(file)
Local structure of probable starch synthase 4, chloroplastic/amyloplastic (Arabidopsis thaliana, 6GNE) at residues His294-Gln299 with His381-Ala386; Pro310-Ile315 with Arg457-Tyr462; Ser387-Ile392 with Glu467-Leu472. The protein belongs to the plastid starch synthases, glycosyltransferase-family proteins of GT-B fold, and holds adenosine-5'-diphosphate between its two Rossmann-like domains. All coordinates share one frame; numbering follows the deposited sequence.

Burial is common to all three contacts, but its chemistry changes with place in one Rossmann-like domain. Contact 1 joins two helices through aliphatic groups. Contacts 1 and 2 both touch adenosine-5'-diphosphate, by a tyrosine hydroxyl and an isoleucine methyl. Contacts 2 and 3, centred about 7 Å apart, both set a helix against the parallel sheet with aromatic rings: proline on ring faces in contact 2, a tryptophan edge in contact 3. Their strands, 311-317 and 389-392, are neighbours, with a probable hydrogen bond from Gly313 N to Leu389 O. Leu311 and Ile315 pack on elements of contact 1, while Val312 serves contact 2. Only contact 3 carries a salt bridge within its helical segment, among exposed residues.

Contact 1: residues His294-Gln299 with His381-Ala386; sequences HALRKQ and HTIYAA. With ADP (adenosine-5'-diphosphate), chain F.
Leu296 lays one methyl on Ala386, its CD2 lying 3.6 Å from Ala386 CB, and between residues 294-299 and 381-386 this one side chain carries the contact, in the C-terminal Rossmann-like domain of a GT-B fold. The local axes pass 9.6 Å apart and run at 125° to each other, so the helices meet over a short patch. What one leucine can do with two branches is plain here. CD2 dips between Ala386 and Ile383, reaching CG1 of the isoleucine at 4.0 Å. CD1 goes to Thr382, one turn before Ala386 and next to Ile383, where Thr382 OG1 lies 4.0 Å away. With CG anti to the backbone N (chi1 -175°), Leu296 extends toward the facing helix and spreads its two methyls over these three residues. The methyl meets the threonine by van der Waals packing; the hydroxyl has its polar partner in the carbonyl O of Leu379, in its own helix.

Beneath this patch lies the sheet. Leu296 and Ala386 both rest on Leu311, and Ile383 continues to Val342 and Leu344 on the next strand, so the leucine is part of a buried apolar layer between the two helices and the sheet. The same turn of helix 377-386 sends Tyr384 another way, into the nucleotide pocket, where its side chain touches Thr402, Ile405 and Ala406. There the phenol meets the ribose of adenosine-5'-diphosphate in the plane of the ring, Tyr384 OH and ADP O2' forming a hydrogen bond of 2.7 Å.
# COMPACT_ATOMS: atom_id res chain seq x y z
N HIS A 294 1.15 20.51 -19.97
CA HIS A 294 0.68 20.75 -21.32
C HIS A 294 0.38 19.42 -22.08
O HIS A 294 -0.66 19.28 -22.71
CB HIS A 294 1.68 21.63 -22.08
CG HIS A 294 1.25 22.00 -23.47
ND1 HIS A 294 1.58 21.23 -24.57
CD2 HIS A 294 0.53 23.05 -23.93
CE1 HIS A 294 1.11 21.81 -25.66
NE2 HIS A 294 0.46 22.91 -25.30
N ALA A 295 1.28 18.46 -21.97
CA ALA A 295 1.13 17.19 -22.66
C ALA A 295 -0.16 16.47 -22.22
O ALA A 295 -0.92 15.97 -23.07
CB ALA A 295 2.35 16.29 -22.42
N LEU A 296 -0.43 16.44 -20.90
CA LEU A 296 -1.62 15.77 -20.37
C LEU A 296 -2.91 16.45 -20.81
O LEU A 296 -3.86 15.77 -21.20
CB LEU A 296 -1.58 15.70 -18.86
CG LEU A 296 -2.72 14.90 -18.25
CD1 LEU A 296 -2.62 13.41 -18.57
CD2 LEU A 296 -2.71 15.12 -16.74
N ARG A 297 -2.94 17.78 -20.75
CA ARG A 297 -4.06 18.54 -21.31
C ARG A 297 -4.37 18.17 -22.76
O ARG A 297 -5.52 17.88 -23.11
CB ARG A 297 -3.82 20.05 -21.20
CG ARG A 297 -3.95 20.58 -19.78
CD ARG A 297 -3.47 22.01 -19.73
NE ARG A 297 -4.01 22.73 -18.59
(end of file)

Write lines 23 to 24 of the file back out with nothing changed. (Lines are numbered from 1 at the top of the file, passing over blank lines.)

CA LEU A 296 -1.62 15.77 -20.37
C LEU A 296 -2.91 16.45 -20.81